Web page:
As with many cocktails, the origin story of the Manhattan cocktail tells many tales. The most logical says that it sprang from New York City’s Manhattan Club in the early 1880s. The most satisfying, yet unlikely, is that Winston Churchill’s mother introduced it at a political celebration.
What isn’t disputed is that the Manhattan was the first cocktail to put vermouth together with a spirit in a glass—and that said spirit was straight rye whiskey. The addition would engender a slew of aromatized classics—the Martini, the Rob Roy, the Metropole—and you can be forgiven if you make your Manhattan with some other sort of whiskey. The fortunes of rye—once America’s favorite whiskey—would be lashed by Prohibition, and drinkers tended to make their Manhattans with Canadian whiskey, often called rye, although as a blend it doesn’t qualify as a straight whiskey.
One of the happiest results of the recent cocktail culture revival has been the rediscovery of original ingredients and the concomitant redevelopment of the rye category. Having fallen to a handful of examples, rye is now one of the most popular spirits introduced by craft distillers. Moreover, new vermouths are arriving regularly. Lest we forget, another sometimes misplaced ingredient, bitters, is enjoying a comeback with a breadth of selections.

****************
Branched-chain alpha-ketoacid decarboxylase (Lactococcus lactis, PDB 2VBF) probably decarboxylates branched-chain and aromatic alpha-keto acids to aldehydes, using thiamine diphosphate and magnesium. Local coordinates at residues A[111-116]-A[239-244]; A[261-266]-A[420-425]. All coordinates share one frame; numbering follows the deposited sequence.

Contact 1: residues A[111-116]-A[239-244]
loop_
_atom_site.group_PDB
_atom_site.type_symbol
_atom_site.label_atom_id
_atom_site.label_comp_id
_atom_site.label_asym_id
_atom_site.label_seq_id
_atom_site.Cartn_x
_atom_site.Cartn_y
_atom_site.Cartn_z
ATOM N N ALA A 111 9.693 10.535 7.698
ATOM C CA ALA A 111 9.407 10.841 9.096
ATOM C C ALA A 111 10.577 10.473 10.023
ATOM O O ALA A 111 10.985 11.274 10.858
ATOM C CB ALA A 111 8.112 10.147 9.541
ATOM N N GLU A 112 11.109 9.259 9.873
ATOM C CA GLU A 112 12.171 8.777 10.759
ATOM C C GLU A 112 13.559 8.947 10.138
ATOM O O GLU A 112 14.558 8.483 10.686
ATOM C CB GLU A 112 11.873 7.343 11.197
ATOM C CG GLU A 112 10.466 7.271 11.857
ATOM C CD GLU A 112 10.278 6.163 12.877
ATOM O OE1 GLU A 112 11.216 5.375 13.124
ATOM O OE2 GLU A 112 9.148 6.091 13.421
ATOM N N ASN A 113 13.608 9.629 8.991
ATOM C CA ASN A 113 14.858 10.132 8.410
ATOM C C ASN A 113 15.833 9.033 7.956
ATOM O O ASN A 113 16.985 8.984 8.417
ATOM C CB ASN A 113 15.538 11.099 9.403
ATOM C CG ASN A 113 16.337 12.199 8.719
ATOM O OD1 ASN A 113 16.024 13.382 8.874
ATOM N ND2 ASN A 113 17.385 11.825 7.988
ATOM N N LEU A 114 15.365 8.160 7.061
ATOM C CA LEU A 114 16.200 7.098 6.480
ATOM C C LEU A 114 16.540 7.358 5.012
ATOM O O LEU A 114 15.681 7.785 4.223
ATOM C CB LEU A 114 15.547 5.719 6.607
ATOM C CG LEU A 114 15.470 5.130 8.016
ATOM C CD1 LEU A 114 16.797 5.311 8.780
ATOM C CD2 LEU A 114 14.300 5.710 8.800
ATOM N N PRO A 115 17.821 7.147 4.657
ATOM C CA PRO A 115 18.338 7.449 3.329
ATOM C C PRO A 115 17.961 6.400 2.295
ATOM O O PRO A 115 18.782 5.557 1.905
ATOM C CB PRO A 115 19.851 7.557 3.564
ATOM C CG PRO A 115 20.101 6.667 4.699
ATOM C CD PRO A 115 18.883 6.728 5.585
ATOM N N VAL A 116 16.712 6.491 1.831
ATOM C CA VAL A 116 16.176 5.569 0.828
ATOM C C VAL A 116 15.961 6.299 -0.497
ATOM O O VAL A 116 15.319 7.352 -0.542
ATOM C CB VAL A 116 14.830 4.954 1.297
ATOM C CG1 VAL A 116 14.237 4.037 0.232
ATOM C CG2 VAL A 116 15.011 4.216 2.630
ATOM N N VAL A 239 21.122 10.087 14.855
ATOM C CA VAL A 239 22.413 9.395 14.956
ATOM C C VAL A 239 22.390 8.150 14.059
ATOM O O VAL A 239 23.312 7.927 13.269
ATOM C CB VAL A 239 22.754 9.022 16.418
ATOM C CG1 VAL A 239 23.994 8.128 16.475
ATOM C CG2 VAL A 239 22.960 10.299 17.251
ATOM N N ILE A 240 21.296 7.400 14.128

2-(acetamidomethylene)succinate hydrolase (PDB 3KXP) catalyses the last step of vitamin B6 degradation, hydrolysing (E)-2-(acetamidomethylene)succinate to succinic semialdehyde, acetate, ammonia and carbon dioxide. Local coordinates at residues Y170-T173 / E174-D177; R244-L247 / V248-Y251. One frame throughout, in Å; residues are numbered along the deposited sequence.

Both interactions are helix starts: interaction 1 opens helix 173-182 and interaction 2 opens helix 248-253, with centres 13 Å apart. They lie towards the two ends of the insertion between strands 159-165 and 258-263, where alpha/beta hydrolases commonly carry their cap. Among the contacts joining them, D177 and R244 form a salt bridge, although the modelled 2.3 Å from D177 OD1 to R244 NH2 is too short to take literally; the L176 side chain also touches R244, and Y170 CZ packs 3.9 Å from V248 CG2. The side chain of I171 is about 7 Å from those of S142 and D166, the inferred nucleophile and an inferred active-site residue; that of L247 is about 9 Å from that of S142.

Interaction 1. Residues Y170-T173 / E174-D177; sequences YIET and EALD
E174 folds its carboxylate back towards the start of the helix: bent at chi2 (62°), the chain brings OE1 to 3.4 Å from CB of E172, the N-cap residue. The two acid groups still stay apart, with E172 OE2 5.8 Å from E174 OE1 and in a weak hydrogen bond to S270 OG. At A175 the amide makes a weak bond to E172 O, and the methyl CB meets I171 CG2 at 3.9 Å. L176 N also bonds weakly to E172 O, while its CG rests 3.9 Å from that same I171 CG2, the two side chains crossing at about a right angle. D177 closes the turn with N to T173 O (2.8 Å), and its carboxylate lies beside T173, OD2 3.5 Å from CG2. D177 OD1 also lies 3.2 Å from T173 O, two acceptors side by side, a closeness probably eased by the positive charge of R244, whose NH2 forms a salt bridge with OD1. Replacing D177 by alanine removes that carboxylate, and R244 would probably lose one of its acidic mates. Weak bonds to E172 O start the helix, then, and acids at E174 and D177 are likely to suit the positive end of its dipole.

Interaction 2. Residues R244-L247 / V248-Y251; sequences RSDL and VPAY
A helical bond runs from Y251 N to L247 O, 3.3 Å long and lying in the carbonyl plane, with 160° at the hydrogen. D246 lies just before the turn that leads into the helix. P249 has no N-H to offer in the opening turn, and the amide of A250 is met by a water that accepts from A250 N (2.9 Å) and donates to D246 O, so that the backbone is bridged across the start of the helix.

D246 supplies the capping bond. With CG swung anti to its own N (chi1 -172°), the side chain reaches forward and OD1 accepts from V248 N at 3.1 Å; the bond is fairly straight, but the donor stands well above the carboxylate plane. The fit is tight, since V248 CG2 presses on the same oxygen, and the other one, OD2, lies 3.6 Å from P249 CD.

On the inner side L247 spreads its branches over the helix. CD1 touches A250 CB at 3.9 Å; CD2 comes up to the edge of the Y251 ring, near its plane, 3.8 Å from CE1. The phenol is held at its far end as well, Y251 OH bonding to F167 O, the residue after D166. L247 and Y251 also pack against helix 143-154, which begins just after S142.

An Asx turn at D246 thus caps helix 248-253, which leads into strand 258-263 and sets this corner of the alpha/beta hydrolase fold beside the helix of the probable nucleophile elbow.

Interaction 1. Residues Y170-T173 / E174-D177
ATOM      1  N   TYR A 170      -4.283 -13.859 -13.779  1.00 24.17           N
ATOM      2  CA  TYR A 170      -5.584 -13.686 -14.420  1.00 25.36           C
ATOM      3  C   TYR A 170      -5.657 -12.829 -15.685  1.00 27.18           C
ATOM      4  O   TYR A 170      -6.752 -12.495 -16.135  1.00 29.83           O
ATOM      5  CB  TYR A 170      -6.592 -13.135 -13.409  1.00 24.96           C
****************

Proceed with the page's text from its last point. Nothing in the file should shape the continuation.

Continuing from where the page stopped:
Don’t approach the Manhattan like a Martini by trying to make it very dry. You may tinker with the ratios, but the idea is to feature both main ingredients. The rye, with its spicy nature, and vermouth, with its riot of botanicals, should show through and create a tug-of-war between manic energy and sophistication that describes the New York City borough for which it is named.
A fine start to homing in on your favorite Manhattan is to start with two ounces of the profound Master’s Keep rye from Wild Turkey, a long-time champion of rye. Add one ounce of the sultry Carpano Antica Formula vermouth and two dashes orange bitters. Shake or stir with ice. Strain into a cocktail glass. Garnish with cherry or lemon twist. Repeat if necessary.